It is no more elitist to seek a similar educational and professional background than it is racist to seek a similar culture. Communication rests in being able to relate, to speak the same language, as it were, to inhabit a common horizon of meaning. It is to occupy the stage of life as co-protagonists, writing and rewriting scripts that authenticate and evolve. This is not a preamble to intolerance and close-mindedness. It is a reminder that certain paradigms of meaning are more rigid, more ossified than others. It is a reminder that some are stuck in the trenches of their epistemic pattern of negotiation. It is a reminder that one can surely find oneself mud-faced digging through the impossible terrain to find common ground. Don’t. Instead find someone you can connect with intellectually, existentially, emotionally, viscerally, and alithetically. And since this is near impossible, find someone that does not make you feel compromised.
We all need to remember that we are all – all of us – works in progress, and that there is no absolute authority on the constitution of the truth. It is no one’s prized ownership. The truth vacillates not – tis not a moving target. The truth is the forward (or backward) march into the activities of lived life, and hence are constituted by us. Arrogance, polarized venues for truth telling, have no room in a discourse that calls out for endorsement, for (mutual) recognition in the interplay of authorial engagement. If we are to move forward and bring down the shackles of our own design – mostly from my generation and the present adult one – we (you …as the younger generation) need to be mindful of this! And though the words of Foucault speak loudly, they are not to be adopted as testimony to rebellion without vision! He says: “The lyricism of marginality may find inspiration in the image of the “outlaw,” the great social nomad, who prowls on the confines of a docile, frightened order.”
Transparency. Truth. Honesty. Trust. The constituents of alithetic living. Four ingredients also constitute the barley drink of which Heraclitus spoke – The barley-drink too comes apart if not stirred (B125), says he, speaking to the primordial. Barley. Grated cheese. Wine. Honey. None “naturally” combines; cheese no more dissolves into wine, than does barley blend to make for a thick drink. The drink is no drink at all unless upon each anticipated swallow it is first stirred.
Saying good byes to a group of seekers of the truth and value is intertwined with both inspiration and hope, as well as loss. For my students.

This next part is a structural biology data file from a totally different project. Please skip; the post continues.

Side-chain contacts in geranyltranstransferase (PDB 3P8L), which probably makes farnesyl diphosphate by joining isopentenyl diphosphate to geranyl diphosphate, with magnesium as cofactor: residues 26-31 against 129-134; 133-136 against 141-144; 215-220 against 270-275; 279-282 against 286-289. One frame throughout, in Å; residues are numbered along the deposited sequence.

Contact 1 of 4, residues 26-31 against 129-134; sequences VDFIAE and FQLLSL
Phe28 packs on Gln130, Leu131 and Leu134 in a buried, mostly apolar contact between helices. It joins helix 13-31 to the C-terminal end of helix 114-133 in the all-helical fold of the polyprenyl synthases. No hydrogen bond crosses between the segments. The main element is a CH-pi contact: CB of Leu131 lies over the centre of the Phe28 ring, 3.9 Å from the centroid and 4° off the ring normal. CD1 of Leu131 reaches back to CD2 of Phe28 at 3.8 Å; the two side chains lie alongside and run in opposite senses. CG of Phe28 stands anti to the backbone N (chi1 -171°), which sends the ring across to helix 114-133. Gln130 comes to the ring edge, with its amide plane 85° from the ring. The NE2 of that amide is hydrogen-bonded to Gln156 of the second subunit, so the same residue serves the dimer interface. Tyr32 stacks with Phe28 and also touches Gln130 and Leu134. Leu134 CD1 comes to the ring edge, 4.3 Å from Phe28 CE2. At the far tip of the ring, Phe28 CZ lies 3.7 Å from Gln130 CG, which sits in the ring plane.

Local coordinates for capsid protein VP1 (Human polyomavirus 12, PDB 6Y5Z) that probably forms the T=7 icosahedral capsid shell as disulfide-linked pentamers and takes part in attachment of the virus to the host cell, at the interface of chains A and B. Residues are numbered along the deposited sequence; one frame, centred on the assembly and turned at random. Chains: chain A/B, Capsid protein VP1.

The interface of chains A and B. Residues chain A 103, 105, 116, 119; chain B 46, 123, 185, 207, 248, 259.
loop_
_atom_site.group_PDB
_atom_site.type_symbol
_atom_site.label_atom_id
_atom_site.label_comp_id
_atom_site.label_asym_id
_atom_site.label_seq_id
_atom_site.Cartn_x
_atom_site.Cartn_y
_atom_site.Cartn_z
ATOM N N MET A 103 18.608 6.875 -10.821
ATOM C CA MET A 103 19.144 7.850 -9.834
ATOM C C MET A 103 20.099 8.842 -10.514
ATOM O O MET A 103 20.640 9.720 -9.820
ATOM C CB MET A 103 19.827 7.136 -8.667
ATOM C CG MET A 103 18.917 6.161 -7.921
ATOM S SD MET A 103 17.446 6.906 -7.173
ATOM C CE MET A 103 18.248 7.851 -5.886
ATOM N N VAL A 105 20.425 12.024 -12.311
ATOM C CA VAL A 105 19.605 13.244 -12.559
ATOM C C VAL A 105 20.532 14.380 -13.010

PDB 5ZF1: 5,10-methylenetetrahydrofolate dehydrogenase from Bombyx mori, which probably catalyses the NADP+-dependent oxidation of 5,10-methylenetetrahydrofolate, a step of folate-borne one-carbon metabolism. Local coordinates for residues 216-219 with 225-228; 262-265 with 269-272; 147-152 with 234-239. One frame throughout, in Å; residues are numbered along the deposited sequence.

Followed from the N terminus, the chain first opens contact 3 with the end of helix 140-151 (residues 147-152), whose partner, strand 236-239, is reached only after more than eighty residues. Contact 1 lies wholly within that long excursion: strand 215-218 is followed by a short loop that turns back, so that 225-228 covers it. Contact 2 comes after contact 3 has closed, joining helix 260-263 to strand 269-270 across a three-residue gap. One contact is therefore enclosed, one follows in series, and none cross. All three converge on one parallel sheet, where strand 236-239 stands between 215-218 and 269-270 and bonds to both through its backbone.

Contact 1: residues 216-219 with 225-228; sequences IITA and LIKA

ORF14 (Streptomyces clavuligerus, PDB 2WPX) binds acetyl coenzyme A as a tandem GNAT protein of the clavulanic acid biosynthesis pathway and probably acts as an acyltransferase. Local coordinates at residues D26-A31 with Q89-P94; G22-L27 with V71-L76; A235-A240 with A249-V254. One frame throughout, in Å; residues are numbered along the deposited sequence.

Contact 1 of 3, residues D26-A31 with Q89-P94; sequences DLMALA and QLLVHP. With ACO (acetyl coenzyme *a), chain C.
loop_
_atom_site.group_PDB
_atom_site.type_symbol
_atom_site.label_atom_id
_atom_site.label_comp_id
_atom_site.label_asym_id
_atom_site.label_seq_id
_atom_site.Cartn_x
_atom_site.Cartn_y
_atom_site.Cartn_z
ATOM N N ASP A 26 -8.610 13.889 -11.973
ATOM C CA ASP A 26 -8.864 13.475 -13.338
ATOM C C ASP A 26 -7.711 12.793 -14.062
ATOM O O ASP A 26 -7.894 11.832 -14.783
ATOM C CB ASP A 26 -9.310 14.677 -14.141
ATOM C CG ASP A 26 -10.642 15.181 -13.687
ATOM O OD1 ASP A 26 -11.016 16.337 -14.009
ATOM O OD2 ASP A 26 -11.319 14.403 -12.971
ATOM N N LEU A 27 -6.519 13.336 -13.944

Michel Foucault has said: “I’m no prophet. My job is making windows where there were once walls”. This resonates with me on so many levels, but in a most obvious way, it is reflected in my aspirations as a teacher. Walls speak to those cemented frameworks of interpretation of the world – our beliefs, values, interests, modus operandi – that stand erect as if given, objective, sturdy, primordial. Once deconstructed, dethroned, handled with caring, yet reasonable suspicion, what was once a blockade can make way for a window of transparency wherefrom perspective moves beyond the walls of our incarcerating chambers. It is an adventure that can’t be journeyed alone, in isolation; and is best realized amongst young, striving minds. And for this I am always grateful to my students. Honestly, I will miss you all. It has been an enjoyable semester …for me at least. And though virtual teaching has its own secret niches and dangers, I can sadly only truly, viscerally, speak to those of you who allowed me to get to know you via your participation, and appearance on my screen. Via the negotiation of class material we have also had the opportunity to think about the learning process and its institutionalization (discussion of structures that organize communities, organizations business environments). We’ve also all be awakened (I hope!!) to the dialectical – give-and-take – structures of teaching, and with it, your role in designing a platform molded from our joint participation. And with that I hope to stir your more hedonic inclinations and the travesty of convenience that often accompanies these, and (re)consider actively joining your virtual classes come next semester!